Networks Ignore Israel's Valid Reasons to Blockade Palestinian Terror Groups

In the wake of the Israeli raid on a flotilla carrying pro-Palestinian activists, don't expect the U.S. media to report the story fairly.

With headlines like “Israel's Deadly Raid on Gaza Aid Flotilla Draws Protest” on NPR and “Seattle protests Israel's attack on humanitarian convoy” at the Seattle Post-Globe, some in the media have already taken a definitive stance against Israel's actions.

Left unsaid in many of the news reports was why Israel had originally blockaded the Gaza strip, who the so-called humanitarian workers aboard the flotilla actually were, and numerous Palestinian terror attacks on Americans that form the basis of U.S.-Palestinian relations. Those include a Hezbollah bombing that killed 241 U.S. military personnel in Lebanon, the murder of a civilian during a boat hijacking and Palestinians dancing in the streets celebrating the 9/11 attacks.

From 2001 until January 2009, over 8,600 rockets were launched from the Gaza strip into Israel, according to the BBC. Israel instituted a maritime blockade against ships entering the Hamas terror organization-controlled Gaza strip after it was discovered that rockets, missiles, and others weapons were being smuggled into the territory aboard civilian-disguised vessels.

Palestinian terrorists have had a long history of abusing Israel's humanitarian policies to carry out terror attacks. Last November, Israeli Navy officials intercepted a fraudulent civilian ship packed with 500 pounds of weaponry 100 miles off of Israel's coast. In 2007, two would-be suicide bombers from Gaza were arrested after using false medical information to gain entry to Israel. In 2006, a Gaza member of the Popular Resistance Committee was arrested for establishing terror cells in Israel after using phony medical problems to get into the country.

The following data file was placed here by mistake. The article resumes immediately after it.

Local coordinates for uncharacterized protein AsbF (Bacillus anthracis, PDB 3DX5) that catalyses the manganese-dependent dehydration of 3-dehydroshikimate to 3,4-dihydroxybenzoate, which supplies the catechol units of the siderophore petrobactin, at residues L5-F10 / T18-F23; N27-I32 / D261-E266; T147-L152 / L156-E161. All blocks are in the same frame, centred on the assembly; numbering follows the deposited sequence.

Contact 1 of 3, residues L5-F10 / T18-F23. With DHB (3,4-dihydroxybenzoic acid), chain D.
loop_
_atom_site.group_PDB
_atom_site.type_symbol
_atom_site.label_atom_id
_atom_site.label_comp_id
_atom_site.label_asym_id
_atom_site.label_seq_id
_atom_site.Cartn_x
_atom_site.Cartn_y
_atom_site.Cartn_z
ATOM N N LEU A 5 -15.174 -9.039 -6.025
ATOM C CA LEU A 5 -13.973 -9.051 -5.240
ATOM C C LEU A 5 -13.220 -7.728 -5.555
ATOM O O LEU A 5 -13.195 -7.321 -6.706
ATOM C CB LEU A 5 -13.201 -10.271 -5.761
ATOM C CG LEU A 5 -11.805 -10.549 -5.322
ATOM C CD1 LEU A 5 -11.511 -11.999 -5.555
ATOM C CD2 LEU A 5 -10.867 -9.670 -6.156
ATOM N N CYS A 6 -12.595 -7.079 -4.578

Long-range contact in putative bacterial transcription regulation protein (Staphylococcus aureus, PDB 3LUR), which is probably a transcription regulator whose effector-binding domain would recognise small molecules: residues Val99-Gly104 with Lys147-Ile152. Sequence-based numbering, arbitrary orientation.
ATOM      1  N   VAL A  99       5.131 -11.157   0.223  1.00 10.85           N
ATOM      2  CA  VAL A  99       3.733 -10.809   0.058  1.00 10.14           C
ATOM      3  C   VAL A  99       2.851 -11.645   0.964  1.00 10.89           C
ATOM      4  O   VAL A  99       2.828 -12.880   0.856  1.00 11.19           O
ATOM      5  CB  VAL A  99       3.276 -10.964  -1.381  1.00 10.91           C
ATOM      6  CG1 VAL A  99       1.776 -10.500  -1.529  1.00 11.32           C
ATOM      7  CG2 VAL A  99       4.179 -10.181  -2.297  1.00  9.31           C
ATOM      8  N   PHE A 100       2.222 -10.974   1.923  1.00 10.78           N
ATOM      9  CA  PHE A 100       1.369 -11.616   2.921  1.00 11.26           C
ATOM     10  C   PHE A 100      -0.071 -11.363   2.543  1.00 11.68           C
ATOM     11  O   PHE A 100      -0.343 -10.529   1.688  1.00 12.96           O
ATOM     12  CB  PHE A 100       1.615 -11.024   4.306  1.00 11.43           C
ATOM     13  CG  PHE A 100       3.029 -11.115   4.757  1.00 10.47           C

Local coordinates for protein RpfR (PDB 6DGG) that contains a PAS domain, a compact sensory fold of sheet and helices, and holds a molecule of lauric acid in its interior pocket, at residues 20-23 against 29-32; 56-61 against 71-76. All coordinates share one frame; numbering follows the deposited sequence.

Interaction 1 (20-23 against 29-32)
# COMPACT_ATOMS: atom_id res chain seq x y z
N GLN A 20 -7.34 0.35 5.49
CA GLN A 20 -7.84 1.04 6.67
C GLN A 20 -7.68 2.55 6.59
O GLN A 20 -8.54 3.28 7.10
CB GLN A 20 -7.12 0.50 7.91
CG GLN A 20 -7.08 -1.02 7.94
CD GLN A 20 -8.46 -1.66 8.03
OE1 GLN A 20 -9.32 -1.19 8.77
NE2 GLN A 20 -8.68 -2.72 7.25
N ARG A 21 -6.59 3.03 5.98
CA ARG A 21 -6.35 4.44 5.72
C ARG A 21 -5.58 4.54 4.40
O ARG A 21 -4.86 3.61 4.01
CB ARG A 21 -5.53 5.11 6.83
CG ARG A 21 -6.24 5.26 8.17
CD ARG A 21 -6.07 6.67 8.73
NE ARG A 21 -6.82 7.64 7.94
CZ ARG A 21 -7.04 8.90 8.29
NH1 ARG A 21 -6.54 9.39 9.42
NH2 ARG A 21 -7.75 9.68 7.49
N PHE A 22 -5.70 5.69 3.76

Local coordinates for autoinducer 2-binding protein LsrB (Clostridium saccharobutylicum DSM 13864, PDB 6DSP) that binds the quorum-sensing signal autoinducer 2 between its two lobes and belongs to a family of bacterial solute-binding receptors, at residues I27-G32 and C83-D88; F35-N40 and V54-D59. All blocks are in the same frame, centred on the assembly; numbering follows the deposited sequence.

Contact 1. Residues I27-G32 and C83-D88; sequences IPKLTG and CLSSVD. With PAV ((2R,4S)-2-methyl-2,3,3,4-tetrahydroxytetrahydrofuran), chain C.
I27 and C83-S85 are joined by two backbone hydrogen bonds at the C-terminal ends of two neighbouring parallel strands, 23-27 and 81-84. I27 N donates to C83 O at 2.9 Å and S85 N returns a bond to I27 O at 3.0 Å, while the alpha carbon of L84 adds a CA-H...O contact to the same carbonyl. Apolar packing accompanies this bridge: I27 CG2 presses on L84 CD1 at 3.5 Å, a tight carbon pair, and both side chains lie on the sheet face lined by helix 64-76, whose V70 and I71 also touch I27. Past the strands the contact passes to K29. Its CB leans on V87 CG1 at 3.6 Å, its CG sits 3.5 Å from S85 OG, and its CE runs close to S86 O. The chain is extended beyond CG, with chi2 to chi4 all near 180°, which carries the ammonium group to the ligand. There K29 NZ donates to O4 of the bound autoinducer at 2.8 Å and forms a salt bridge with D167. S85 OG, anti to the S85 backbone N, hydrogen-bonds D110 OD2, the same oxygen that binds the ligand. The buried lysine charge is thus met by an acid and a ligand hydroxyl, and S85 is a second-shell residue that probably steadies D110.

But this background information has been virtually unreported by the mainstream media. Every one of the broadcast network morning shows on June 1 – NBC, ABC, and CBS – reported the flotilla raid story, but none gave a single detail about Israel's reason for the blockade. The same was true for the network evening shows the night before.

Similarly, two of the nation's top newspapers – The New York Times and The Washington Post – reported on the incident but gave no context to the story.

Also ignored by the media was the identity of the pro-Palestinian activists aboard the flotilla. They were referred to as “peace activists” in Time magazine, “foreign aid workers” in Newsweek and “human rights activists, [members of parliament] from governments around the world, a Nobel Prize winner and two former US diplomats” in The Nation.

In reality, the ship's organizers were part of the Turkish IHH, a banned-from-Israel nonprofit group with ties to terror-financing, reported Jonathan Schanzer in the Weekly Standard. According to Schanzer, the group “belongs to a Saudi-based umbrella organization known to finance terrorism called the Union of Good.”

Another organizer of the ship was the Free Gaza Movement, a group which has on its board members from the pro-terror International Solidarity Movement, according to the Committee for Accuracy in Middle Eastern Reporting.

The revelation that the individuals beating and stabbing Israeli military men aboard the flotilla were not “peace activists” probably won't come as a surprise to most Americans. But many news outlets – eager to view Israel as an instigator of violence – don't even seem to find it unusual that a group of “humanitarian workers” was so quick to turn violent.

And while the American media have been largely sympathetic toward the Palestinians in Gaza, historically the Palestinians have not been kind in return. After the 9/11 attacks in 2001, Palestinians danced in the streets in celebration of the massacre. In 1985, Palestinian Liberation Front (PLF) terrorists hijacked the cruise ship the Achille Lauro, shooting the wheel-chair bound American citizen Leon Klinghoffer and forcing another passenger to throw his body overboard. And in 1983, 241 U.S. servicemen were killed in a bombing in Lebanon, by “groups linked to Hezbollah,” a Palestinian terror group.

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